- A thorough physical examination and a complete medical history are very crucial
- Complete blood count (CBC) with differential of white blood cells (WBCs)
- Liver function test (LFT)
- Radiological studies of the affected region that include:
- CT scan
- MRI scan
- Ultrasound scan
- Vascular radiological studies
- Whole body bone scan
- A skin biopsy or a tissue biopsy: A skin or tissue biopsy is performed and sent to a laboratory for a pathological examination, which is generally considered to be a ‘gold standard’ for a definitive diagnosis. A pathologist examines the biopsy under a microscope. After putting together clinical findings, special studies on tissues (if needed), and with microscope findings, the pathologist arrives at a definitive diagnosis
Many clinical conditions may have similar signs and symptoms. Your healthcare provider may perform additional tests to rule out other clinical conditions to arrive at a definitive diagnosis.
What are the possible Complications of Metastatic Cancer to Skin?
Complications due to Metastatic Cancer to Skin could include:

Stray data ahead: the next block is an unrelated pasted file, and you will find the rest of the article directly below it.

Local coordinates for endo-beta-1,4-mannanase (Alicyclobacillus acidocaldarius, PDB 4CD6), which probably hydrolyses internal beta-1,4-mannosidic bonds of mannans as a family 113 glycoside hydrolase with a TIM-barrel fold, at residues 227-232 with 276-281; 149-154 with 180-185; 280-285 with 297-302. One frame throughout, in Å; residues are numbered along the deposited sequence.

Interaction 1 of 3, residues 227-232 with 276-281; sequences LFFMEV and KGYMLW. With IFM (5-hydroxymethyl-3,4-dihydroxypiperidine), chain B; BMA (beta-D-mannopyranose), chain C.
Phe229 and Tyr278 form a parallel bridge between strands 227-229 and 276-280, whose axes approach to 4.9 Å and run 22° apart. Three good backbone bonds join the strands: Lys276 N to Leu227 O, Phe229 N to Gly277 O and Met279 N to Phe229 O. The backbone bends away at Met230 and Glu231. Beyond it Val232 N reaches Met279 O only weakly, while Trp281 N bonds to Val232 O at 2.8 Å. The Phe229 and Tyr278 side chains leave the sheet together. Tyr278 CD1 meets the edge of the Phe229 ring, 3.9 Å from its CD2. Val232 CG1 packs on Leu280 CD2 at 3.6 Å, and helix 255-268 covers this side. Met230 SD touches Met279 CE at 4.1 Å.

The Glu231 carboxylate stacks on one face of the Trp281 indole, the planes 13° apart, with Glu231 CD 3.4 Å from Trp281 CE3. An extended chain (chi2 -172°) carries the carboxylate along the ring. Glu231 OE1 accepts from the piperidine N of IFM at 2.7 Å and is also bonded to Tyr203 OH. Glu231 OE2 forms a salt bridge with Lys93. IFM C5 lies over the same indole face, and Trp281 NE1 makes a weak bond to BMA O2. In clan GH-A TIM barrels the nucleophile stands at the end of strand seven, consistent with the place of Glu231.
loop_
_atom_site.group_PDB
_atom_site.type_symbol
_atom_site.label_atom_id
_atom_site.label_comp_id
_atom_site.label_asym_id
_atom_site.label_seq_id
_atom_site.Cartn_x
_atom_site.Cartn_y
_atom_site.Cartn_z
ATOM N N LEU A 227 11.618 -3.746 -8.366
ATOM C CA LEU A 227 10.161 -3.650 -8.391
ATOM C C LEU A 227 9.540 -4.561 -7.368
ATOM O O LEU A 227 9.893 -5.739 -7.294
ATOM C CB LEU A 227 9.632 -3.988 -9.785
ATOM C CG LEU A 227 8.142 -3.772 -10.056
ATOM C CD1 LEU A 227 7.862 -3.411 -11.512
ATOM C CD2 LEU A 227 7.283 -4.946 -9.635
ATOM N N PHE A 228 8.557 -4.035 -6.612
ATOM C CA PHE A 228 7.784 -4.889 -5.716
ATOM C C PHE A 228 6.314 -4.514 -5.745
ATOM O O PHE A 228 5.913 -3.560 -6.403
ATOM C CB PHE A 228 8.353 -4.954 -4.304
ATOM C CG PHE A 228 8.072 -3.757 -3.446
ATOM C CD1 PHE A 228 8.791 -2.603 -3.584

- Metastasis can be in the form of single or multiple nodules on the skin. If these nodules get bigger in size, then they can ulcerate and bleed
- There could be metastasis to other parts of the body due to advanced stage of the cancer
- Metastatic Cancer to Skin is known to have a high recurrence rate, even after surgical excision and removal
- Damage of vital nerves, blood vessels, and surrounding structures during surgery
- Side effects from chemotherapy (toxicity) or radiation therapy
How is Metastatic Cancer to Skin Treated?
The treatment measures for Metastatic Cancer to Skin include:
- Usually, treatment for Metastatic Cancer to Skin involves treating the underlying cancer
- The treatment methods may include surgery, chemotherapy, and/or radiation therapy
How can Metastatic Cancer to Skin be Prevented?
Early diagnosis and treatment of the underlying cancer may help to prevent Metastatic Cancer to Skin.
What is the Prognosis of Metastatic Cancer to Skin? (Outcomes/Resolutions)
- The prognosis of Metastatic Cancer to Skin depends on many factors such as the severity of signs and symptoms, the number of organ systems affected, and the individual’ response to treatment
- Individuals, who respond well to treatment, have better prognosis than those who do not respond to treatment
- However, the prognosis is usually poor because skin metastasis often indicates a high-stage (advanced) cancer. It can result in death
Additional and Relevant Useful Information for Metastatic Cancer to Skin:
Please visit our Cancer & Benign Tumors Center for more physician-approved health information: